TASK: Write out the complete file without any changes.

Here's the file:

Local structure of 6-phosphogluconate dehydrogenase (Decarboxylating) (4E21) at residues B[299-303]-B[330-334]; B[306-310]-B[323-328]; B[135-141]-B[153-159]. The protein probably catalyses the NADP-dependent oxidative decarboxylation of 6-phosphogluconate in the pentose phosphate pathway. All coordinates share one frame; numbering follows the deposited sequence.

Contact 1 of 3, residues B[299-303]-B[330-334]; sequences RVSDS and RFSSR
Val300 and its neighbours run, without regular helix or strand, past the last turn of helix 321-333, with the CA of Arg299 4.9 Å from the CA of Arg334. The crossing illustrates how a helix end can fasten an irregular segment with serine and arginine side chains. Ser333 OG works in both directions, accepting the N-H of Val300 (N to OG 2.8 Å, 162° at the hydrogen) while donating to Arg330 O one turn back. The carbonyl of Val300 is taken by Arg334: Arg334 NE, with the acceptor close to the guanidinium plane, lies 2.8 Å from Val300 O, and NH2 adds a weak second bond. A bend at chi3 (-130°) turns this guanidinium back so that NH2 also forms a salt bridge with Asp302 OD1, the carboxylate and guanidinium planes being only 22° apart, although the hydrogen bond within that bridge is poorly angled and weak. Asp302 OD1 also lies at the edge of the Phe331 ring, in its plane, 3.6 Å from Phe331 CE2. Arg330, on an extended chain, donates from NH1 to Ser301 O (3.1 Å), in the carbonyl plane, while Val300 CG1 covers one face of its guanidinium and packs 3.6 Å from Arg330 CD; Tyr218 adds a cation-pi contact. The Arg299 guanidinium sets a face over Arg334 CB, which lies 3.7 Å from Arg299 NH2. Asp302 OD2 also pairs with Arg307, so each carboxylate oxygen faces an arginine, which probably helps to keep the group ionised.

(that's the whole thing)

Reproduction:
Local structure of 6-phosphogluconate dehydrogenase (Decarboxylating) (4E21) at residues B[299-303]-B[330-334]; B[306-310]-B[323-328]; B[135-141]-B[153-159]. The protein probably catalyses the NADP-dependent oxidative decarboxylation of 6-phosphogluconate in the pentose phosphate pathway. All coordinates share one frame; numbering follows the deposited sequence.

Contact 1 of 3, residues B[299-303]-B[330-334]; sequences RVSDS and RFSSR
Val300 and its neighbours run, without regular helix or strand, past the last turn of helix 321-333, with the CA of Arg299 4.9 Å from the CA of Arg334. The crossing illustrates how a helix end can fasten an irregular segment with serine and arginine side chains. Ser333 OG works in both directions, accepting the N-H of Val300 (N to OG 2.8 Å, 162° at the hydrogen) while donating to Arg330 O one turn back. The carbonyl of Val300 is taken by Arg334: Arg334 NE, with the acceptor close to the guanidinium plane, lies 2.8 Å from Val300 O, and NH2 adds a weak second bond. A bend at chi3 (-130°) turns this guanidinium back so that NH2 also forms a salt bridge with Asp302 OD1, the carboxylate and guanidinium planes being only 22° apart, although the hydrogen bond within that bridge is poorly angled and weak. Asp302 OD1 also lies at the edge of the Phe331 ring, in its plane, 3.6 Å from Phe331 CE2. Arg330, on an extended chain, donates from NH1 to Ser301 O (3.1 Å), in the carbonyl plane, while Val300 CG1 covers one face of its guanidinium and packs 3.6 Å from Arg330 CD; Tyr218 adds a cation-pi contact. The Arg299 guanidinium sets a face over Arg334 CB, which lies 3.7 Å from Arg299 NH2. Asp302 OD2 also pairs with Arg307, so each carboxylate oxygen faces an arginine, which probably helps to keep the group ionised.